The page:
Fetal acquisition and neonatal elimination of a large amount of salicylate. Study of a neonate whose mother regularly took therapeutic doses of aspirin during pregnancy

Clin Pharmacol Ther. 1975 Jan;17(1):98-103. doi: 10.1002/cpt197517198.


The purpose of this study was to determine the amount of salicylate acquired by a newborn infant from a mother who took 6.5 gm of aspirin a day during her entire pregnancy, and to characterize the kinetics of salicylate elimination by the infant. This healthy female infant was born with a salicylic acid concentration of 25 mg/100 ml plasma and 75 mg/kg body weight. The drug was eliminated during the first 5 days of life, primarily in the form of salicyluric acid. Salicylate elimination was relatively slower than in normal adults, but more rapid than in newborn infants of mothers who had taken only one small dose of aspirin shortly before delivery. The apparent in vivo KM and Vmax for salicylurate formation, on a body weight basis, were at the adult level. The slower elimination of salicylate (relative to adults) by the infant was due to immaturity of the glucuronidation and renal excretory pathways.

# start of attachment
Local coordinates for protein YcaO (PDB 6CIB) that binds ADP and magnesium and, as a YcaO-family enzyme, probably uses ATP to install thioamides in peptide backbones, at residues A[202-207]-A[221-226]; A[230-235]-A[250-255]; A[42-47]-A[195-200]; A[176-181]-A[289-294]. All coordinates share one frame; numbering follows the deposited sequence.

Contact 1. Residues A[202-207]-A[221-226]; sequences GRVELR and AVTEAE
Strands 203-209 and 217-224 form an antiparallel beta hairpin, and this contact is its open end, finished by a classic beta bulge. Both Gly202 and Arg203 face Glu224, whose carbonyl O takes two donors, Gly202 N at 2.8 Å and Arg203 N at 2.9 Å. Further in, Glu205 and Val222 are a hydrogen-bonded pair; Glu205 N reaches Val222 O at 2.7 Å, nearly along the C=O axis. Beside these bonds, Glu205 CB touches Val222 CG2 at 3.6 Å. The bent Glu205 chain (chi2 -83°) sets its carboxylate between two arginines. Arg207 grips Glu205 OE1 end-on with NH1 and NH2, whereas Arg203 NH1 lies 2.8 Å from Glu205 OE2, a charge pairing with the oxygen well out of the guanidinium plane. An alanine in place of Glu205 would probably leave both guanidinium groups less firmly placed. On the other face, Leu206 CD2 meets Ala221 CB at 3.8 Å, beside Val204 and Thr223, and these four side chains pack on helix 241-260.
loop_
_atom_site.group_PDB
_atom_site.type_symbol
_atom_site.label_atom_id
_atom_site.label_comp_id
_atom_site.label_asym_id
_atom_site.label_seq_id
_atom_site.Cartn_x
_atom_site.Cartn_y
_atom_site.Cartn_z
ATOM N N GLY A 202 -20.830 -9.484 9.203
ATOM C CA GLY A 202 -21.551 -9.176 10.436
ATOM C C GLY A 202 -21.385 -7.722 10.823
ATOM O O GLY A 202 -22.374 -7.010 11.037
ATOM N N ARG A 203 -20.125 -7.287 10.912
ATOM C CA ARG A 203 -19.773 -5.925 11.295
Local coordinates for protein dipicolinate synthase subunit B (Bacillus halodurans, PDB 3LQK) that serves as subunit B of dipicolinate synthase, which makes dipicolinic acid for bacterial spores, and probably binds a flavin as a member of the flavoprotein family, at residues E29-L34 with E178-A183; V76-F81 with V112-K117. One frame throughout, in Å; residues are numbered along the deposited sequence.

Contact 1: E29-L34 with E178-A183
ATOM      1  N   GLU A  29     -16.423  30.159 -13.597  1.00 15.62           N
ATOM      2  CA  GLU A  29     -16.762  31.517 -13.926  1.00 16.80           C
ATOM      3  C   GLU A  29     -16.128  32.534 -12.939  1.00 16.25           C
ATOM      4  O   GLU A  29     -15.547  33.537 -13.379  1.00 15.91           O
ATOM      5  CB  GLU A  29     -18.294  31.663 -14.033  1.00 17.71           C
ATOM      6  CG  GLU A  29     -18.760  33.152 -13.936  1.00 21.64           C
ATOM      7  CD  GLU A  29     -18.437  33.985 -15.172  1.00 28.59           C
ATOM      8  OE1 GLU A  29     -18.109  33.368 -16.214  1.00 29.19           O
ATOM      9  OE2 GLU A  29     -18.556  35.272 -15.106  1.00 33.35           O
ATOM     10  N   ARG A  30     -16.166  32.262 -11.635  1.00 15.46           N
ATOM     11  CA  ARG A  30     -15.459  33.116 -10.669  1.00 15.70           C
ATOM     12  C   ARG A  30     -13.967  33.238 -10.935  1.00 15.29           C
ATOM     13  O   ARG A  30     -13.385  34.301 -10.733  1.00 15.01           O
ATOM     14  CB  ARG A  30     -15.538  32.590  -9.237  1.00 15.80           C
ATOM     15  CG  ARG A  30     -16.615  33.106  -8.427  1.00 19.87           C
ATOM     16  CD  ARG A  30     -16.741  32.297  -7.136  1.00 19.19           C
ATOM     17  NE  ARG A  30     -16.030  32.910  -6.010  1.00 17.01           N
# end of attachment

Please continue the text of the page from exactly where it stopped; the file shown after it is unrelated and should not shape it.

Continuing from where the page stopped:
Publication types

  • Research Support, U.S. Gov't, P.H.S.

MeSH terms

  • Arthritis / drug therapy
  • Aspirin / metabolism*
  • Aspirin / therapeutic use
  • Female
  • Humans
  • Hydrogen-Ion Concentration
  • Infant, Newborn
  • Kinetics
  • Maternal-Fetal Exchange*
  • Pregnancy
  • Salicylates / blood
  • Salicylates / metabolism*
  • Salicylates / urine


  • Salicylates
  • Aspirin